Thursday, October 02, 2008

Obama, McCain, and Quadratic Averaging

Yesterday, I proposed a new metric for computing the average marginal tax rate. Standard theory says that the deadweight loss of taxation rises approximately with the square of the tax rate. That is, increasing a tax rate by one percentage point reduces welfare by more if the tax rate is already high than if it is low. To take this fact into account when computing the average marginal tax rate under alternative tax plans, I proposed quadratic averaging: Compute the square root of the average squared marginal tax rate.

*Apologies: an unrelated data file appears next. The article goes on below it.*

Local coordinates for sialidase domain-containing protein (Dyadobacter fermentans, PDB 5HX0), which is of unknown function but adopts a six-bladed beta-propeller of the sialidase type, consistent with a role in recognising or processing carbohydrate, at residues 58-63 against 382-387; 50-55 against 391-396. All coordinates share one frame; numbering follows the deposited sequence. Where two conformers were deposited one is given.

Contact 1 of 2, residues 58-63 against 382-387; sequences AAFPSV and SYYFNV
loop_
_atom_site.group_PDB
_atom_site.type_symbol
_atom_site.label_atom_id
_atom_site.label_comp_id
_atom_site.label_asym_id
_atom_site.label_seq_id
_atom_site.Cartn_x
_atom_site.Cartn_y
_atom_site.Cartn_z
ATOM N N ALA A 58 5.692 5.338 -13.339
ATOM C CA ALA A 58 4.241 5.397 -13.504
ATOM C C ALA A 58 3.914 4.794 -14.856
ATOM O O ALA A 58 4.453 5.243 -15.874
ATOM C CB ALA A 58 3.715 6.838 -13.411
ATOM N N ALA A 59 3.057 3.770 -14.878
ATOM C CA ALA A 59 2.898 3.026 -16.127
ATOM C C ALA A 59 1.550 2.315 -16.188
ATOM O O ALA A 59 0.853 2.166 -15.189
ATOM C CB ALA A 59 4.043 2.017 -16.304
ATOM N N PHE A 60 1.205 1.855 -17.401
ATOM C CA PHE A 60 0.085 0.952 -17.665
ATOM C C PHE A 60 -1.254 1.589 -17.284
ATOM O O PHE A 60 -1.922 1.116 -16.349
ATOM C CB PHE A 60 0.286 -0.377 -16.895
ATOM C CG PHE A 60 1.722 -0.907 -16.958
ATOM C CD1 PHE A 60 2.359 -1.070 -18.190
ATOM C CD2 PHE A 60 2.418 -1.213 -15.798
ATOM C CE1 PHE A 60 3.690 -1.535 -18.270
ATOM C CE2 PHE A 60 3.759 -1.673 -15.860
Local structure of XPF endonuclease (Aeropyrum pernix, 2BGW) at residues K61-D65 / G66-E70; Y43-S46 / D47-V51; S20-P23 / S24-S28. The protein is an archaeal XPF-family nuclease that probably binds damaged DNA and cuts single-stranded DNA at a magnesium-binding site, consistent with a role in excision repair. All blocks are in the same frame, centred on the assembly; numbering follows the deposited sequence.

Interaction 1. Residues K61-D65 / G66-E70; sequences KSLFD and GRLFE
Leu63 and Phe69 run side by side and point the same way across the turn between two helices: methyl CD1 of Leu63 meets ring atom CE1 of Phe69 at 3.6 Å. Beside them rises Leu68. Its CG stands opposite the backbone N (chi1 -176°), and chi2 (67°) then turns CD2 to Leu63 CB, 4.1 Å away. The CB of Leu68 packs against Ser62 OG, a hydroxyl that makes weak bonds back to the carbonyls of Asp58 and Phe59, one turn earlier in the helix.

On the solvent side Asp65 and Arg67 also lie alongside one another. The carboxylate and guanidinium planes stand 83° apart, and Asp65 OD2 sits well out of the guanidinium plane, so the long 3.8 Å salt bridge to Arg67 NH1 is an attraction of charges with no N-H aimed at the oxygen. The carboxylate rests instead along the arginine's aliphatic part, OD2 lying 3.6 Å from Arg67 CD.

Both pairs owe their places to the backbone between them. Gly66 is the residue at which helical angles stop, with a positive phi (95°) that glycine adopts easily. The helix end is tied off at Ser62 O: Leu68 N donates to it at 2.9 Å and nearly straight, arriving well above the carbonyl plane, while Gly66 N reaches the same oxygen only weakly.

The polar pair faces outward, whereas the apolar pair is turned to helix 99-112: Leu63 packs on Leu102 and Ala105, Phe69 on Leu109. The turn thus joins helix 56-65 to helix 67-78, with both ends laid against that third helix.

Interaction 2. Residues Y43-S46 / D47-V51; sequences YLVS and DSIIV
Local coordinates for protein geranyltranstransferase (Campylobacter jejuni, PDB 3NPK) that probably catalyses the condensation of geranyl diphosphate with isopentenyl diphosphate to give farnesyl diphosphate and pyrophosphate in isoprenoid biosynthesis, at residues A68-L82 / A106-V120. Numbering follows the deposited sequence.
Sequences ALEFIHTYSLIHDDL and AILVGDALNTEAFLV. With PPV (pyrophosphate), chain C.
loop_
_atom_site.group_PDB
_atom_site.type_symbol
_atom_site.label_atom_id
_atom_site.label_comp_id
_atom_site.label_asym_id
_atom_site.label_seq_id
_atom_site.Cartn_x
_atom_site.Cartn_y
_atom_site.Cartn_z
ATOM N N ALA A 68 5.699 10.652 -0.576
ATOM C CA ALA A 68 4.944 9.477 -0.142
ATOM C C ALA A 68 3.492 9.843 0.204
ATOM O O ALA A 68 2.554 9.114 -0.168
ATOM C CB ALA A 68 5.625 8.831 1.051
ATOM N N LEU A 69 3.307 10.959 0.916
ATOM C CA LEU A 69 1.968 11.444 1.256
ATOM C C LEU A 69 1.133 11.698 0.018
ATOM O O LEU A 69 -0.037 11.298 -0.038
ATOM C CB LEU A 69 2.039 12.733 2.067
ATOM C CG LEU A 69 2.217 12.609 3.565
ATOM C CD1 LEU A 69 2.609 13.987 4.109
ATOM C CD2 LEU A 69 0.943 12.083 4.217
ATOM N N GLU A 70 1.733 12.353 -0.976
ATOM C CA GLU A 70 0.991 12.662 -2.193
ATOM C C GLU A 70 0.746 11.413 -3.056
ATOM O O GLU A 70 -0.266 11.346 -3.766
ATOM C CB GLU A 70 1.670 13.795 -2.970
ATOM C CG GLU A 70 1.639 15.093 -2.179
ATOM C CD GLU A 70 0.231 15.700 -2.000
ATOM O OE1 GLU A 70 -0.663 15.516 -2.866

Len Burman at the Tax Policy Center was intrigued by the the idea and quickly produced the numbers. He calls it the "Mankiw effective tax rate." (I just love that.) Here is what he finds:

For example, look at the results for 2012. Under current law, the Bush tax cuts will expire, and the average marginal tax rate, calculated using my quadratic averaging, will be 28.7 percent. If the Bush tax cuts are extended, the average marginal tax rate will be 25.5 percent. The McCain plan would keep the average marginal tax rate at about this level (25.3 percent), while the Obama plan would raise the average marginal tax rate to 28.0 percent.